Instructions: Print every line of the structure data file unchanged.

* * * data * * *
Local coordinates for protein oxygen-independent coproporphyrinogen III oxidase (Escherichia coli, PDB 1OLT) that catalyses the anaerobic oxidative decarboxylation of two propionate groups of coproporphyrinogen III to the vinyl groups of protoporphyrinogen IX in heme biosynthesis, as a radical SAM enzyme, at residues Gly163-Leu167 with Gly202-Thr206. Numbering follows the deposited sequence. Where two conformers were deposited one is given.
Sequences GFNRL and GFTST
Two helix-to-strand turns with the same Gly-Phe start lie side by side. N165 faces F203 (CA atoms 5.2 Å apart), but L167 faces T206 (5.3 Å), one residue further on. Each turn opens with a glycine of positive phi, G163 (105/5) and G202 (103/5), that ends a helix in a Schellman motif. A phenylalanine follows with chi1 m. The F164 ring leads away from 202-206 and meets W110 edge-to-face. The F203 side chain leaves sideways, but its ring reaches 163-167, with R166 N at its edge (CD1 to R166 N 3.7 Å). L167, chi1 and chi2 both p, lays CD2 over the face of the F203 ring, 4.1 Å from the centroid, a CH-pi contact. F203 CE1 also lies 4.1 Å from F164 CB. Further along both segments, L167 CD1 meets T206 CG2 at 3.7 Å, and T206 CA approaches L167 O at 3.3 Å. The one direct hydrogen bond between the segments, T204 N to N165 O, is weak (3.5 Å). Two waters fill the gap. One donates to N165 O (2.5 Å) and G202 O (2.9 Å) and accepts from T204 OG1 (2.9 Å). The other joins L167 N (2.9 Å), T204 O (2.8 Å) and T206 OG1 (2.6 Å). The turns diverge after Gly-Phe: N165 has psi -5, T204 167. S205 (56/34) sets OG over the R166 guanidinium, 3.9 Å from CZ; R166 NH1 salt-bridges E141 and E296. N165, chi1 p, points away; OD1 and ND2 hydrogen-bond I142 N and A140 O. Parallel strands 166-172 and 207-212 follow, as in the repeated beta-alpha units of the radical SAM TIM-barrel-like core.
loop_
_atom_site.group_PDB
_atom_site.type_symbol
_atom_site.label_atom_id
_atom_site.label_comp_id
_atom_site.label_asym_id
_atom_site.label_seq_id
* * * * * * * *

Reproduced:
Local coordinates for protein oxygen-independent coproporphyrinogen III oxidase (Escherichia coli, PDB 1OLT) that catalyses the anaerobic oxidative decarboxylation of two propionate groups of coproporphyrinogen III to the vinyl groups of protoporphyrinogen IX in heme biosynthesis, as a radical SAM enzyme, at residues Gly163-Leu167 with Gly202-Thr206. Numbering follows the deposited sequence. Where two conformers were deposited one is given.
Sequences GFNRL and GFTST
Two helix-to-strand turns with the same Gly-Phe start lie side by side. N165 faces F203 (CA atoms 5.2 Å apart), but L167 faces T206 (5.3 Å), one residue further on. Each turn opens with a glycine of positive phi, G163 (105/5) and G202 (103/5), that ends a helix in a Schellman motif. A phenylalanine follows with chi1 m. The F164 ring leads away from 202-206 and meets W110 edge-to-face. The F203 side chain leaves sideways, but its ring reaches 163-167, with R166 N at its edge (CD1 to R166 N 3.7 Å). L167, chi1 and chi2 both p, lays CD2 over the face of the F203 ring, 4.1 Å from the centroid, a CH-pi contact. F203 CE1 also lies 4.1 Å from F164 CB. Further along both segments, L167 CD1 meets T206 CG2 at 3.7 Å, and T206 CA approaches L167 O at 3.3 Å. The one direct hydrogen bond between the segments, T204 N to N165 O, is weak (3.5 Å). Two waters fill the gap. One donates to N165 O (2.5 Å) and G202 O (2.9 Å) and accepts from T204 OG1 (2.9 Å). The other joins L167 N (2.9 Å), T204 O (2.8 Å) and T206 OG1 (2.6 Å). The turns diverge after Gly-Phe: N165 has psi -5, T204 167. S205 (56/34) sets OG over the R166 guanidinium, 3.9 Å from CZ; R166 NH1 salt-bridges E141 and E296. N165, chi1 p, points away; OD1 and ND2 hydrogen-bond I142 N and A140 O. Parallel strands 166-172 and 207-212 follow, as in the repeated beta-alpha units of the radical SAM TIM-barrel-like core.
loop_
_atom_site.group_PDB
_atom_site.type_symbol
_atom_site.label_atom_id
_atom_site.label_comp_id
_atom_site.label_asym_id
_atom_site.label_seq_id